If people kept tiptoeing around her like she was breakable, how on earth was she ever going to make it happen? But she wasn't about to give up. And so she tightened her hands around the shovel, prepared to resume her work.
Clay's response was to retrieve another shovel from beside the door. Megan looked up at him and wasn't sure if she was flattered or insulted at his obvious caring. She decided insulted. It was easier that way.
"I can do this," she repeated, feeling a silly urge to stamp her foot. She did not. She merely stared at him as he took the stall next to her and dug in. "Clay! I said I've got it."
"Shut up, Meg," he said mildly, igniting her temper even further.
It would serve him right if she walked out and let him do them all, she thought. But that wouldn't help her cause one little bit. She needed everyone to see she was fine. Same old Meg. Reliable and ready to put in a hard day's work. Not a burden. Not a girl who needed to be pampered. Definitely not made of glass, ready to break at any moment. That whole "poor Meg" bit was what had driven her to Calgary in the first place.
"Fine." She wasn't about to stand and argue about it. She finished the stall she was on and moved the barrow down the aisle, beginning on another. A raw breeze blew through the door at the end of the barn, and when Meg looked up, soft flakes were falling. The horses were huddled together in the corral, the light snow dusting their backs.
The hard edge of her mood melted away and she smiled to herself. The horses, this ranch, her family—they were what were important now. She had to remember that. She'd done what she had to do to get through her illness, but oh, it was wonderful to be home. This was where she belonged. And where she would stay.
Clay saw the hint of a smile touch Meg's face and some of his frustration mellowed. It was good to have her back. Good to see her looking so well. A little thinner than he remembered, but with the same thickly lashed, saucy brown eyes and the same dusting of freckles over her nose. She wore a horribly ugly hat on her head that looked like it had been knitted by yarn odds and ends, the colors varied and mismatched.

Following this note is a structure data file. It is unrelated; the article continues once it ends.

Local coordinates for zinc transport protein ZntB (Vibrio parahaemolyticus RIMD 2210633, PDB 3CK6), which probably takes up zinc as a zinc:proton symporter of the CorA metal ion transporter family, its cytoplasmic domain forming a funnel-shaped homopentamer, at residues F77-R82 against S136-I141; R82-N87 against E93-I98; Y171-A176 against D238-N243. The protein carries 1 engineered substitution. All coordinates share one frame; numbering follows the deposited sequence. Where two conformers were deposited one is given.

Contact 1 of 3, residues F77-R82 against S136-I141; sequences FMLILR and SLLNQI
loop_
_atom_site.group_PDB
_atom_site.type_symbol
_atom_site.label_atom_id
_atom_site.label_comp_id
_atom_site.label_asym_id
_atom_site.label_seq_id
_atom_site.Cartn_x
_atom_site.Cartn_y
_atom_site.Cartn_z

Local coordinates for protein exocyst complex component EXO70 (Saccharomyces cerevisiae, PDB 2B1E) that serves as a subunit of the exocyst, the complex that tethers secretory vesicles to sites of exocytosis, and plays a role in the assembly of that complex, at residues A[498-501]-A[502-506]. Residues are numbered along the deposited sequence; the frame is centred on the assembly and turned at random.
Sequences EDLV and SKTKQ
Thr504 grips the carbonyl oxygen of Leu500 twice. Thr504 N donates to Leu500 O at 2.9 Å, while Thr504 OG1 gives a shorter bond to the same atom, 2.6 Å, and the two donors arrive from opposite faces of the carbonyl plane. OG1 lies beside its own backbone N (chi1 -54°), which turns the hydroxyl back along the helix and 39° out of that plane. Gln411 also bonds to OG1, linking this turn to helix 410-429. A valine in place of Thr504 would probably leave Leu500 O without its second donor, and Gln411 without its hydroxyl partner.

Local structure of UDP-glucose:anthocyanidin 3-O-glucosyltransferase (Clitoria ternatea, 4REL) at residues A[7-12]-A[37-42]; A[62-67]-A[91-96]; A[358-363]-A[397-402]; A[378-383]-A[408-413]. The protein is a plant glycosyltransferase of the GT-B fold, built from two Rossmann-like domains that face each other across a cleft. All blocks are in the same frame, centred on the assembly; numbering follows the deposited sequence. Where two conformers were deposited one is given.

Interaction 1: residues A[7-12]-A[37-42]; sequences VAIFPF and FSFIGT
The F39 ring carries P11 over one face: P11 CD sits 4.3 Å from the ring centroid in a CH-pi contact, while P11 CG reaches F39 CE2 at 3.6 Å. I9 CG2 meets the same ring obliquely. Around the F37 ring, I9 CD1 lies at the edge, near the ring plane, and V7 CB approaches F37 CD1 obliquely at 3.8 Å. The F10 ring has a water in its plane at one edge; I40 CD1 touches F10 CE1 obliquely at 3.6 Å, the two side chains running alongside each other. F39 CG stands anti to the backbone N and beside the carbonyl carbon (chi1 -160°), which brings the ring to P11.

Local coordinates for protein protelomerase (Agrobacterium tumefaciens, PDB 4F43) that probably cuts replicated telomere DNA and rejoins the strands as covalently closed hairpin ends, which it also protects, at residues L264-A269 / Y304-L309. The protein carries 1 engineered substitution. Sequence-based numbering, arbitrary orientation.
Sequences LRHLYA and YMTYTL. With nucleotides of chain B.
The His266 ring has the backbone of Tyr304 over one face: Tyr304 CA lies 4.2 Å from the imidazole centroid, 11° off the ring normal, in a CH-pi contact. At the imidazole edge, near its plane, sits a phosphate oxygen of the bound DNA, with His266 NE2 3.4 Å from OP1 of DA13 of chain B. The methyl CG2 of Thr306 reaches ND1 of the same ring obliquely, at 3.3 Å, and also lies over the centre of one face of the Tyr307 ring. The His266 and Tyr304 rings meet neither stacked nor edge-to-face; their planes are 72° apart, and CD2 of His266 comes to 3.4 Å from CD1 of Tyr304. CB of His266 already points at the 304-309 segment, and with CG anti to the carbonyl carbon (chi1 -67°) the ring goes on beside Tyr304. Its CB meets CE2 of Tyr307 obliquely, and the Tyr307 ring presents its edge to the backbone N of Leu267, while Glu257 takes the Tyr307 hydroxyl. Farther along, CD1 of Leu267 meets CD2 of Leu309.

It suited her to a T. Meg had always been a little unconventional and he'd liked that about her. When she'd snapped at him her delicate features had taken on a familiar stubborn set. Meg had never cared what other people thought. That was what made her disappearance to Calgary so troubling. Suddenly the spunky girl he'd always known had turned into a frightened waif running away. He'd been worried and had gone about telling her in all the wrong ways.
Now she was back and he wanted to believe she was okay. She certainly looked fine. She'd told him she'd be back strong and fit and he'd had his doubts. Doubts he'd refused to voice, because he'd been afraid. He'd admitted it to no one but himself. He'd been afraid Meg was going to die. The girl in dark, curly pigtails who had held his hand in hers and said she'd always be there for him had faced something that made promises irrelevant.